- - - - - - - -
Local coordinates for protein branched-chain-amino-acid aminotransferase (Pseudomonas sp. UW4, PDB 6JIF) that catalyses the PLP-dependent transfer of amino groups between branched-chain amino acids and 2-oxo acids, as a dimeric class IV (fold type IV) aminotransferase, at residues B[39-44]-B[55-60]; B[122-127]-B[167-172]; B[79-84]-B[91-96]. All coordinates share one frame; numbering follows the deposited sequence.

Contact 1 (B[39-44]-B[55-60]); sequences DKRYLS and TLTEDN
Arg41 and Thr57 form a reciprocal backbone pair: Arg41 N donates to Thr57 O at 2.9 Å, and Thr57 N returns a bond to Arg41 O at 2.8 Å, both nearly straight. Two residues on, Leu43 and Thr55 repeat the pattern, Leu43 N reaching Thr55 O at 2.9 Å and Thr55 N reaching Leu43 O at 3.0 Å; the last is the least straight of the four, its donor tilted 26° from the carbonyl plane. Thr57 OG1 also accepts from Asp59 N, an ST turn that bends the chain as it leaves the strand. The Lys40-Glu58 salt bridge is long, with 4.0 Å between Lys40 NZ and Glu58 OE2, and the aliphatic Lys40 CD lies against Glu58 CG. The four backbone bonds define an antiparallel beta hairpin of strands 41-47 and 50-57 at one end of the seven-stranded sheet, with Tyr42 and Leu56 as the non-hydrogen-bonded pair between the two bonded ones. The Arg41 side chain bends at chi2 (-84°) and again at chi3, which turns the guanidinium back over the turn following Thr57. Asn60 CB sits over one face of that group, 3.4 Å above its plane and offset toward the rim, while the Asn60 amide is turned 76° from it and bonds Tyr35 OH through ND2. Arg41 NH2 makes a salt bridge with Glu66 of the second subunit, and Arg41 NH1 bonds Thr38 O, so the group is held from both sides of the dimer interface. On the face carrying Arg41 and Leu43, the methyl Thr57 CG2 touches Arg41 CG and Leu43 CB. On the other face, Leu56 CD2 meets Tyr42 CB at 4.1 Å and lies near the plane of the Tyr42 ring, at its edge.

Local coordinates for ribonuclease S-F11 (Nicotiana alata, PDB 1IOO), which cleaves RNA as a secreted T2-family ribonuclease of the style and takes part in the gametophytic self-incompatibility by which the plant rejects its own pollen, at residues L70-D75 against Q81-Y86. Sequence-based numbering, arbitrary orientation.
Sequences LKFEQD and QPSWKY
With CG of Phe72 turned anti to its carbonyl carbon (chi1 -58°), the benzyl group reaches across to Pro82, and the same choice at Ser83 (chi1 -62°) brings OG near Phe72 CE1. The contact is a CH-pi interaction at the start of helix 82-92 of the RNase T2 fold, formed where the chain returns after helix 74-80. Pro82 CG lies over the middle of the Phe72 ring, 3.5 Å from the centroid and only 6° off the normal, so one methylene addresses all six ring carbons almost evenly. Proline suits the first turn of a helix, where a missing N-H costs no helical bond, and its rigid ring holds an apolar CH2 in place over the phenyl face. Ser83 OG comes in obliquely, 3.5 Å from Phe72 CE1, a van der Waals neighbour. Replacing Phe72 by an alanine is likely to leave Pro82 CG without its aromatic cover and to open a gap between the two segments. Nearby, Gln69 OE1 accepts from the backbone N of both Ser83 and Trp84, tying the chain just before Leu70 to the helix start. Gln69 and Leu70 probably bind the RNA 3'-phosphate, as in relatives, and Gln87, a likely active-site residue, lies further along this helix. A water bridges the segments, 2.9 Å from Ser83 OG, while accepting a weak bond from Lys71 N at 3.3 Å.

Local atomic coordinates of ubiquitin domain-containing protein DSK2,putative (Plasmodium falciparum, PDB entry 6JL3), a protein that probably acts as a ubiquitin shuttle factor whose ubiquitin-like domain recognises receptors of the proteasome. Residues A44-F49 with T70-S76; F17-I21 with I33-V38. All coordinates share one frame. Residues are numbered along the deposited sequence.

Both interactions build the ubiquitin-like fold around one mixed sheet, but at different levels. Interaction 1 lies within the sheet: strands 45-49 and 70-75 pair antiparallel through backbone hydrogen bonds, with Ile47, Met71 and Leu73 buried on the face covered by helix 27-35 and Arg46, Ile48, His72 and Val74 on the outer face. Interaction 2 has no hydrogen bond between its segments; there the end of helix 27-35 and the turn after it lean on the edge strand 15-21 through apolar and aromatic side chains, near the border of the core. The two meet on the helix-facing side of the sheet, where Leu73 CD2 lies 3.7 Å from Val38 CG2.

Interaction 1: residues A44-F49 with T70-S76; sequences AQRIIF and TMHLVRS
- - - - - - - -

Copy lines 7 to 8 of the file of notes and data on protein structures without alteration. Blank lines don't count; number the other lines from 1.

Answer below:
Local atomic coordinates of ubiquitin domain-containing protein DSK2,putative (Plasmodium falciparum, PDB entry 6JL3), a protein that probably acts as a ubiquitin shuttle factor whose ubiquitin-like domain recognises receptors of the proteasome. Residues A44-F49 with T70-S76; F17-I21 with I33-V38. All coordinates share one frame. Residues are numbered along the deposited sequence.

Both interactions build the ubiquitin-like fold around one mixed sheet, but at different levels. Interaction 1 lies within the sheet: strands 45-49 and 70-75 pair antiparallel through backbone hydrogen bonds, with Ile47, Met71 and Leu73 buried on the face covered by helix 27-35 and Arg46, Ile48, His72 and Val74 on the outer face. Interaction 2 has no hydrogen bond between its segments; there the end of helix 27-35 and the turn after it lean on the edge strand 15-21 through apolar and aromatic side chains, near the border of the core. The two meet on the helix-facing side of the sheet, where Leu73 CD2 lies 3.7 Å from Val38 CG2.